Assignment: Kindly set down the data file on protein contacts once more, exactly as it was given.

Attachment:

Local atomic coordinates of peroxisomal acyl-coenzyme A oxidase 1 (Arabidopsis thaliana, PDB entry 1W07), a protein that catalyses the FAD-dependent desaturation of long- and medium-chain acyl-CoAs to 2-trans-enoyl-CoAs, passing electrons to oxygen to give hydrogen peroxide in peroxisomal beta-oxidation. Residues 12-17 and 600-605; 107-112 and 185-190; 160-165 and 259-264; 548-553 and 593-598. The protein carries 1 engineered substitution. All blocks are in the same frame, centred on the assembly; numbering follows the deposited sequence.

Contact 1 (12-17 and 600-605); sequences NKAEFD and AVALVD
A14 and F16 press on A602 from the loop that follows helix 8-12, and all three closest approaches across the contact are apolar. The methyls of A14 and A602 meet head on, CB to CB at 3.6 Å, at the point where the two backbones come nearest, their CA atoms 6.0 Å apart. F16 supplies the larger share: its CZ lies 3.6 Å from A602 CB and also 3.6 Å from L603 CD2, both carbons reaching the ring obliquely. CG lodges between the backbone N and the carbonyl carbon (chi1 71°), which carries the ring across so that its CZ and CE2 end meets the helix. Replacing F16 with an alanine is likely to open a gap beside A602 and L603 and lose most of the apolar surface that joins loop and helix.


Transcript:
Local atomic coordinates of peroxisomal acyl-coenzyme A oxidase 1 (Arabidopsis thaliana, PDB entry 1W07), a protein that catalyses the FAD-dependent desaturation of long- and medium-chain acyl-CoAs to 2-trans-enoyl-CoAs, passing electrons to oxygen to give hydrogen peroxide in peroxisomal beta-oxidation. Residues 12-17 and 600-605; 107-112 and 185-190; 160-165 and 259-264; 548-553 and 593-598. The protein carries 1 engineered substitution. All blocks are in the same frame, centred on the assembly; numbering follows the deposited sequence.

Contact 1 (12-17 and 600-605); sequences NKAEFD and AVALVD
A14 and F16 press on A602 from the loop that follows helix 8-12, and all three closest approaches across the contact are apolar. The methyls of A14 and A602 meet head on, CB to CB at 3.6 Å, at the point where the two backbones come nearest, their CA atoms 6.0 Å apart. F16 supplies the larger share: its CZ lies 3.6 Å from A602 CB and also 3.6 Å from L603 CD2, both carbons reaching the ring obliquely. CG lodges between the backbone N and the carbonyl carbon (chi1 71°), which carries the ring across so that its CZ and CE2 end meets the helix. Replacing F16 with an alanine is likely to open a gap beside A602 and L603 and lose most of the apolar surface that joins loop and helix.